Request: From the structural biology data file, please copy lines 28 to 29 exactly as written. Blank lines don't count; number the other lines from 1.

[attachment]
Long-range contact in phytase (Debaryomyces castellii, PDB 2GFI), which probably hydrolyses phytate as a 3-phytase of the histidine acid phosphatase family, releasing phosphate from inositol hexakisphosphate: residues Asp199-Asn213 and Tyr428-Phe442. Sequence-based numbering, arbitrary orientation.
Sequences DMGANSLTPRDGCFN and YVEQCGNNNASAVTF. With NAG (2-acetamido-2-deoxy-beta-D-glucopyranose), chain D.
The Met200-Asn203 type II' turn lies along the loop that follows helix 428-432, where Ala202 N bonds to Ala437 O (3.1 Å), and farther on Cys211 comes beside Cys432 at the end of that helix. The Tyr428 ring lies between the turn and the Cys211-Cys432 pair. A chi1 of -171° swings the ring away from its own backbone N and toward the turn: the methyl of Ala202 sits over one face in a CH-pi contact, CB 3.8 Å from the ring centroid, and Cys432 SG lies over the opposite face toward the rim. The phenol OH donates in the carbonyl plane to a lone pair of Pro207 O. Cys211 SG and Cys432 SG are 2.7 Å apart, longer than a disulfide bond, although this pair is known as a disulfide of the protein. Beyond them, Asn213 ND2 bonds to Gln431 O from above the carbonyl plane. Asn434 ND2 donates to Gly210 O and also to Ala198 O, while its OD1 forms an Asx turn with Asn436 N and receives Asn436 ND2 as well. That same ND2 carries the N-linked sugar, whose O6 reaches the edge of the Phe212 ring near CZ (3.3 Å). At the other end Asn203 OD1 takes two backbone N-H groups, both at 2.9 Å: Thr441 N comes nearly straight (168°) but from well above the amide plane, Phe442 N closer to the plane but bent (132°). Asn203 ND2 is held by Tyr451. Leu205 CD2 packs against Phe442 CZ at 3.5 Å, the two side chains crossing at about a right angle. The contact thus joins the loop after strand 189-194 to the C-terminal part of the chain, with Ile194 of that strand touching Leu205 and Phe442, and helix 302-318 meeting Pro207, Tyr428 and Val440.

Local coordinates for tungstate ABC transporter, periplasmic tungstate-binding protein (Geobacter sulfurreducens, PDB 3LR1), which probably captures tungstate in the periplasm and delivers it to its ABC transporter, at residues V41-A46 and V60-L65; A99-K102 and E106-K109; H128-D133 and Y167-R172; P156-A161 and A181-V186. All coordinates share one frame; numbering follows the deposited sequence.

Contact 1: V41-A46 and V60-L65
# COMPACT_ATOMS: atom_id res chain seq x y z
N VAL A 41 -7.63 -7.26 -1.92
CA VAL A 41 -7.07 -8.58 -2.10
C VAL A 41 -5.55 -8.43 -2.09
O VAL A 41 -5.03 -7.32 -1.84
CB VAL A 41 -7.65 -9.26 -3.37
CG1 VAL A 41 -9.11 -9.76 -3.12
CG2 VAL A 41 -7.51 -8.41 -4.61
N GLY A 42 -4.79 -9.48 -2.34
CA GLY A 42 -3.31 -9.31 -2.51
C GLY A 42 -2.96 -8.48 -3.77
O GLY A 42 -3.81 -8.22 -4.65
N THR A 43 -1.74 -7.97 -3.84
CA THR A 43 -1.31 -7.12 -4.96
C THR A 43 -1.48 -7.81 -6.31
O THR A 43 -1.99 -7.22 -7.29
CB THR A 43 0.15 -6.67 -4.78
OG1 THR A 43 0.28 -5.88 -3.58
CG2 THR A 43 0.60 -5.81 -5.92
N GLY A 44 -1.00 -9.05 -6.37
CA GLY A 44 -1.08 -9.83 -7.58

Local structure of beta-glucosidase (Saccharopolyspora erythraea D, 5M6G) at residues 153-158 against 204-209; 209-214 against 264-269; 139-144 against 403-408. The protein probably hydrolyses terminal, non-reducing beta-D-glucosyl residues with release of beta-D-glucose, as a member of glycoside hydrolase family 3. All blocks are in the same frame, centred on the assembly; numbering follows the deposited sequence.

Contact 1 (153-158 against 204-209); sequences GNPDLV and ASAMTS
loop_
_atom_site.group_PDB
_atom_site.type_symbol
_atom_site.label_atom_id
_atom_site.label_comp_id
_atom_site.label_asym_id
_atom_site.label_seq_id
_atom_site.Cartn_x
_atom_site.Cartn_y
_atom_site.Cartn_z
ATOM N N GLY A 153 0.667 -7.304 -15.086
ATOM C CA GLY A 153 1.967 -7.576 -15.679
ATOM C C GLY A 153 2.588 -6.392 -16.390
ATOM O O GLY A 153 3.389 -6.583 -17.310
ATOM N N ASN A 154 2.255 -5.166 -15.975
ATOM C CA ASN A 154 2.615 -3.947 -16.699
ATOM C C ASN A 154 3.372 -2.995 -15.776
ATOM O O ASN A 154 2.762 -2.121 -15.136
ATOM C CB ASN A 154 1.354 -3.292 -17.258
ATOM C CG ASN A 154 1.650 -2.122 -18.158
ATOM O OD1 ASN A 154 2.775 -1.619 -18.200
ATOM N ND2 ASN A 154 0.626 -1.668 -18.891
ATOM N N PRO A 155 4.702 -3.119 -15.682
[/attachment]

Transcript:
Contact 1 (153-158 against 204-209); sequences GNPDLV and ASAMTS
loop_